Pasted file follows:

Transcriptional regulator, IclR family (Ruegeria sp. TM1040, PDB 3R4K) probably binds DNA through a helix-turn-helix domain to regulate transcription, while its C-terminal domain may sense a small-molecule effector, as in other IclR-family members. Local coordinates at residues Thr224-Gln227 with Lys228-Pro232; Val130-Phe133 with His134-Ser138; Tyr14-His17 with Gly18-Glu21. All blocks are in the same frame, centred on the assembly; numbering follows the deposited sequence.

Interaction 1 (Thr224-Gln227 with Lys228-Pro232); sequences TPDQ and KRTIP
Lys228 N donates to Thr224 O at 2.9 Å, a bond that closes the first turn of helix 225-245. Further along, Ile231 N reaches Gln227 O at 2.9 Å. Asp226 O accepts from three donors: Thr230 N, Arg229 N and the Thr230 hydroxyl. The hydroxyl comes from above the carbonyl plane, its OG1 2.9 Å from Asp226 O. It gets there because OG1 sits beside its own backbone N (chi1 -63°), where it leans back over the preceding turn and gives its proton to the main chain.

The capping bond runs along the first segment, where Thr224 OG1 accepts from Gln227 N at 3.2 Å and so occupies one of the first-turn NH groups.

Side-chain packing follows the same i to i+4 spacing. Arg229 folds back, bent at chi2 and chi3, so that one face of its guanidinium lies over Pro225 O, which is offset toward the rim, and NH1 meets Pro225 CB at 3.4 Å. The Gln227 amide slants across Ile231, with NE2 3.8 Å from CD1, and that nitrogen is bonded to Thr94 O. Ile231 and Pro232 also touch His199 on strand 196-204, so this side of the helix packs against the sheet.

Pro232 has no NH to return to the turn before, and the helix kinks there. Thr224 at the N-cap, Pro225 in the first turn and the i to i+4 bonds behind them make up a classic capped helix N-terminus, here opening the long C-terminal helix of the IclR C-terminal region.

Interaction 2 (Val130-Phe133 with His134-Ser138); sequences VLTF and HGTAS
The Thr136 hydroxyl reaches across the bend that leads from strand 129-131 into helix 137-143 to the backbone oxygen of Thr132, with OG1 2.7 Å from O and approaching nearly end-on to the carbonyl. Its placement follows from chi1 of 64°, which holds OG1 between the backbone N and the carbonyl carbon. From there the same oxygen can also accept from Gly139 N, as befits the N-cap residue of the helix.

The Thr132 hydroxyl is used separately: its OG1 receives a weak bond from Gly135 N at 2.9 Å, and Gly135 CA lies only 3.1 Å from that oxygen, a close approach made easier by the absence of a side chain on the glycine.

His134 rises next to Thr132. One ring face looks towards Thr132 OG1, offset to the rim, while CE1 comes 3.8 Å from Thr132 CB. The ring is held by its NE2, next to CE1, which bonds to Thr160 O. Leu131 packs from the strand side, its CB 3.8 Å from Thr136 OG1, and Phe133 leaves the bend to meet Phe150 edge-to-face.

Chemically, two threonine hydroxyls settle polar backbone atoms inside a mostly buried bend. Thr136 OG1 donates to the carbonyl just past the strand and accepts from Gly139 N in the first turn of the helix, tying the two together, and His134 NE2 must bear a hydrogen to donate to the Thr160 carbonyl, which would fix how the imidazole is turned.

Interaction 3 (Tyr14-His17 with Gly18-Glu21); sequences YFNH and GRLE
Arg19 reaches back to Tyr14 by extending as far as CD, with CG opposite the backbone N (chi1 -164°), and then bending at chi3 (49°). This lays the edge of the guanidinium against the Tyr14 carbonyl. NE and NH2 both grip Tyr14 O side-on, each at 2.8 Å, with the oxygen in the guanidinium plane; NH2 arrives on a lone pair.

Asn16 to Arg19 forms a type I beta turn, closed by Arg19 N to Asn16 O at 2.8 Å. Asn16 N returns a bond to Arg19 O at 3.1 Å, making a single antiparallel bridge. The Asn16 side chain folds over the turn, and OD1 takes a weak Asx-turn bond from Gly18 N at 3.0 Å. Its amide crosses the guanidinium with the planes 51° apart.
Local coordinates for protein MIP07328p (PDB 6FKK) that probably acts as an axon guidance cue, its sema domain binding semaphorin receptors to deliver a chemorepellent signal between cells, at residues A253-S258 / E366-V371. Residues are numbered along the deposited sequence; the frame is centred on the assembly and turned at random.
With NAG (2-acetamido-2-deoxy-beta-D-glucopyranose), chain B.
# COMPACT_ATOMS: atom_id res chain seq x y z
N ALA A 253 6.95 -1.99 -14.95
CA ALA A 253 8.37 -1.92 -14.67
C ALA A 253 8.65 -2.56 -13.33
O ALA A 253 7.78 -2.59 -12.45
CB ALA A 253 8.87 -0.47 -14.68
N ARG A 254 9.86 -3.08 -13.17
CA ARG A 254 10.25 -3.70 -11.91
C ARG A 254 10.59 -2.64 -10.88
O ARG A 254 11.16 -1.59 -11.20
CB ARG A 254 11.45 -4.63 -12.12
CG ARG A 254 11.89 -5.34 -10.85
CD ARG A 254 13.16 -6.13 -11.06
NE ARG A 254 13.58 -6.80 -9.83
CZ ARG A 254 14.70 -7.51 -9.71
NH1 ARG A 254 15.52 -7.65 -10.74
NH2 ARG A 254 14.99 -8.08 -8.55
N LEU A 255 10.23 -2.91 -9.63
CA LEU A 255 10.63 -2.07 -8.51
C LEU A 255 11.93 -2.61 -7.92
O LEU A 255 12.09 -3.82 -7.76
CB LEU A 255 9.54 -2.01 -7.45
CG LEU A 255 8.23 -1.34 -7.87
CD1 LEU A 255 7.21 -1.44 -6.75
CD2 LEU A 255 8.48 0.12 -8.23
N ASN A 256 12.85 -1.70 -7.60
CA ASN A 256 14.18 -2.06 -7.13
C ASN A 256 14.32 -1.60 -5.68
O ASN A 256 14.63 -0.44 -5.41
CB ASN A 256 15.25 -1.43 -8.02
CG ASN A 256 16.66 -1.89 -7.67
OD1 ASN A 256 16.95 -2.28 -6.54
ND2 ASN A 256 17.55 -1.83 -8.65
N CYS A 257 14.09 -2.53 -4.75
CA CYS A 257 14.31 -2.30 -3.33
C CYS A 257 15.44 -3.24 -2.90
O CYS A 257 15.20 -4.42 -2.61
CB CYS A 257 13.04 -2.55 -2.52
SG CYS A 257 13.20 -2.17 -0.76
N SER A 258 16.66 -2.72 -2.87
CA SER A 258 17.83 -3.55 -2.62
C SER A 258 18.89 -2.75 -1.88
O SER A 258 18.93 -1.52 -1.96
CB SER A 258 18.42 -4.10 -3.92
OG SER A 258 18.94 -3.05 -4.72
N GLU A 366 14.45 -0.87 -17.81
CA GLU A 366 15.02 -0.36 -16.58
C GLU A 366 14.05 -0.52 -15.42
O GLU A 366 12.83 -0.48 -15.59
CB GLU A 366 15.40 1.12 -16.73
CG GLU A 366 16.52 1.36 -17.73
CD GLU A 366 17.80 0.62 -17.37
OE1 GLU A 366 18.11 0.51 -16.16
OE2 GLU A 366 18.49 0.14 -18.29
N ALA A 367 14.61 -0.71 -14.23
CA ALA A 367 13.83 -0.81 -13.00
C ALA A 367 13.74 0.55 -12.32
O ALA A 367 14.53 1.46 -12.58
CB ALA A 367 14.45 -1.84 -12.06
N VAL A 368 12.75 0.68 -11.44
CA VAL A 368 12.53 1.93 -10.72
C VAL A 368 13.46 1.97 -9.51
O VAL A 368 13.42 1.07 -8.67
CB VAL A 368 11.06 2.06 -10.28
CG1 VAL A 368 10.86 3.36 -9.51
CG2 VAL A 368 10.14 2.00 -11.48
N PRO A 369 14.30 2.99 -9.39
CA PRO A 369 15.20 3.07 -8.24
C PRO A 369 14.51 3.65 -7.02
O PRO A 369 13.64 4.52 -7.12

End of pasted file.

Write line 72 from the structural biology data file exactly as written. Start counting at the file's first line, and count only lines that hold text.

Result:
CA ALA A 367 13.83 -0.81 -13.00